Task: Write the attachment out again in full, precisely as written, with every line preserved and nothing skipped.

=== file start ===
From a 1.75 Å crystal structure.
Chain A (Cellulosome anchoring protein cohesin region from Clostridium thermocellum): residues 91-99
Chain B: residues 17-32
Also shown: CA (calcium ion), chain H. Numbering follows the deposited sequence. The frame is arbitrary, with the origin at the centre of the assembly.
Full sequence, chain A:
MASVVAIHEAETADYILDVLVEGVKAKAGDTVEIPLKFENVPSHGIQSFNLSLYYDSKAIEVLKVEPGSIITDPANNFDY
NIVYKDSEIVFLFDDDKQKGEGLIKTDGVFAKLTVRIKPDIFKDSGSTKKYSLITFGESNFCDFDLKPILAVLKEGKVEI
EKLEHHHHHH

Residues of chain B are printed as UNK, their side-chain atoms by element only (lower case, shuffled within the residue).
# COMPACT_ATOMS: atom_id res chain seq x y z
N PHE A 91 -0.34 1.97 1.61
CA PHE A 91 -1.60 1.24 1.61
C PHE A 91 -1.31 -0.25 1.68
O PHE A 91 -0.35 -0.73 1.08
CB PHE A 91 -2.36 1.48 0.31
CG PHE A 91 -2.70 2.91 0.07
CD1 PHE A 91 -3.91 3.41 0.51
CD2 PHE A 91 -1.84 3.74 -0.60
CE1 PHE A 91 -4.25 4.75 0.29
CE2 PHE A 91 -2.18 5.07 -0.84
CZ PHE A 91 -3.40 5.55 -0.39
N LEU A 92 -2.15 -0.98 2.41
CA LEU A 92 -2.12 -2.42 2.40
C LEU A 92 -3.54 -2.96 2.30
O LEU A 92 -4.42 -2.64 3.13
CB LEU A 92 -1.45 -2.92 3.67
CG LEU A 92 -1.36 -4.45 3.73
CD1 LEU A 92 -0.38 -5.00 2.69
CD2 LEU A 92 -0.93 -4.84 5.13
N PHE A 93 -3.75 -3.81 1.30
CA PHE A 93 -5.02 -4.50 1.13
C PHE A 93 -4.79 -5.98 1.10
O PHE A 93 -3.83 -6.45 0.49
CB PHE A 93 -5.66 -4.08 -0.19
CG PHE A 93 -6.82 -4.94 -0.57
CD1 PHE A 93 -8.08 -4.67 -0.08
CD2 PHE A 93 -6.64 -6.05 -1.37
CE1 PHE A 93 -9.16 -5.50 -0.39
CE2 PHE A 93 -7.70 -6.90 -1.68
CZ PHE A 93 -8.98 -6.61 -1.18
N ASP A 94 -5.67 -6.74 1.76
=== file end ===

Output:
From a 1.75 Å crystal structure.
Chain A (Cellulosome anchoring protein cohesin region from Clostridium thermocellum): residues 91-99
Chain B: residues 17-32
Also shown: CA (calcium ion), chain H. Numbering follows the deposited sequence. The frame is arbitrary, with the origin at the centre of the assembly.
Full sequence, chain A:
MASVVAIHEAETADYILDVLVEGVKAKAGDTVEIPLKFENVPSHGIQSFNLSLYYDSKAIEVLKVEPGSIITDPANNFDY
NIVYKDSEIVFLFDDDKQKGEGLIKTDGVFAKLTVRIKPDIFKDSGSTKKYSLITFGESNFCDFDLKPILAVLKEGKVEI
EKLEHHHHHH

Residues of chain B are printed as UNK, their side-chain atoms by element only (lower case, shuffled within the residue).
# COMPACT_ATOMS: atom_id res chain seq x y z
N PHE A 91 -0.34 1.97 1.61
CA PHE A 91 -1.60 1.24 1.61
C PHE A 91 -1.31 -0.25 1.68
O PHE A 91 -0.35 -0.73 1.08
CB PHE A 91 -2.36 1.48 0.31
CG PHE A 91 -2.70 2.91 0.07
CD1 PHE A 91 -3.91 3.41 0.51
CD2 PHE A 91 -1.84 3.74 -0.60
CE1 PHE A 91 -4.25 4.75 0.29
CE2 PHE A 91 -2.18 5.07 -0.84
CZ PHE A 91 -3.40 5.55 -0.39
N LEU A 92 -2.15 -0.98 2.41
CA LEU A 92 -2.12 -2.42 2.40
C LEU A 92 -3.54 -2.96 2.30
O LEU A 92 -4.42 -2.64 3.13
CB LEU A 92 -1.45 -2.92 3.67
CG LEU A 92 -1.36 -4.45 3.73
CD1 LEU A 92 -0.38 -5.00 2.69
CD2 LEU A 92 -0.93 -4.84 5.13
N PHE A 93 -3.75 -3.81 1.30
CA PHE A 93 -5.02 -4.50 1.13
C PHE A 93 -4.79 -5.98 1.10
O PHE A 93 -3.83 -6.45 0.49
CB PHE A 93 -5.66 -4.08 -0.19
CG PHE A 93 -6.82 -4.94 -0.57
CD1 PHE A 93 -8.08 -4.67 -0.08
CD2 PHE A 93 -6.64 -6.05 -1.37
CE1 PHE A 93 -9.16 -5.50 -0.39
CE2 PHE A 93 -7.70 -6.90 -1.68
CZ PHE A 93 -8.98 -6.61 -1.18
N ASP A 94 -5.67 -6.74 1.76